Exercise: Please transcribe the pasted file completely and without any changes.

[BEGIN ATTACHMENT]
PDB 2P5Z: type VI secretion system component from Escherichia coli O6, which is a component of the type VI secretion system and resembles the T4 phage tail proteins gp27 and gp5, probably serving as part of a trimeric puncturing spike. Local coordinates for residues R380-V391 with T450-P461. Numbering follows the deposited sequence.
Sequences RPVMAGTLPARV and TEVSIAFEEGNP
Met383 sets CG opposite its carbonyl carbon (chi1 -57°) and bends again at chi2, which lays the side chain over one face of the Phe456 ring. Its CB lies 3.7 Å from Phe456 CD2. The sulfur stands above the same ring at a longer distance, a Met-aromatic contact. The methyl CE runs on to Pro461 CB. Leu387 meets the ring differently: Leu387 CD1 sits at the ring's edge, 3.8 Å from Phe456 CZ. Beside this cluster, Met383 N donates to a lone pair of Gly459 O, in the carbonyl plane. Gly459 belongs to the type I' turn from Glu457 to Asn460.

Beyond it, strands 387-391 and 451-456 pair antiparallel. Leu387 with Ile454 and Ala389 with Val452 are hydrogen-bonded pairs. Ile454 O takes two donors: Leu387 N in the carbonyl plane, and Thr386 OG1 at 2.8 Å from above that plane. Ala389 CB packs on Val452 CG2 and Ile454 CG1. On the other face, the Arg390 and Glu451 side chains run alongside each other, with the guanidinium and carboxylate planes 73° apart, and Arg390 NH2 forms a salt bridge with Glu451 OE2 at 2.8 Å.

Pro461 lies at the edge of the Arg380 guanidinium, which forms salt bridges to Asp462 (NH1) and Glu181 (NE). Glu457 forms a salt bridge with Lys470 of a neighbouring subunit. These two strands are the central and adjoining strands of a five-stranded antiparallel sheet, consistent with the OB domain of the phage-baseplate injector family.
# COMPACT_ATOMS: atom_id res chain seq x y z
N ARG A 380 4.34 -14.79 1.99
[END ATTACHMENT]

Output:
PDB 2P5Z: type VI secretion system component from Escherichia coli O6, which is a component of the type VI secretion system and resembles the T4 phage tail proteins gp27 and gp5, probably serving as part of a trimeric puncturing spike. Local coordinates for residues R380-V391 with T450-P461. Numbering follows the deposited sequence.
Sequences RPVMAGTLPARV and TEVSIAFEEGNP
Met383 sets CG opposite its carbonyl carbon (chi1 -57°) and bends again at chi2, which lays the side chain over one face of the Phe456 ring. Its CB lies 3.7 Å from Phe456 CD2. The sulfur stands above the same ring at a longer distance, a Met-aromatic contact. The methyl CE runs on to Pro461 CB. Leu387 meets the ring differently: Leu387 CD1 sits at the ring's edge, 3.8 Å from Phe456 CZ. Beside this cluster, Met383 N donates to a lone pair of Gly459 O, in the carbonyl plane. Gly459 belongs to the type I' turn from Glu457 to Asn460.

Beyond it, strands 387-391 and 451-456 pair antiparallel. Leu387 with Ile454 and Ala389 with Val452 are hydrogen-bonded pairs. Ile454 O takes two donors: Leu387 N in the carbonyl plane, and Thr386 OG1 at 2.8 Å from above that plane. Ala389 CB packs on Val452 CG2 and Ile454 CG1. On the other face, the Arg390 and Glu451 side chains run alongside each other, with the guanidinium and carboxylate planes 73° apart, and Arg390 NH2 forms a salt bridge with Glu451 OE2 at 2.8 Å.

Pro461 lies at the edge of the Arg380 guanidinium, which forms salt bridges to Asp462 (NH1) and Glu181 (NE). Glu457 forms a salt bridge with Lys470 of a neighbouring subunit. These two strands are the central and adjoining strands of a five-stranded antiparallel sheet, consistent with the OB domain of the phage-baseplate injector family.
# COMPACT_ATOMS: atom_id res chain seq x y z
N ARG A 380 4.34 -14.79 1.99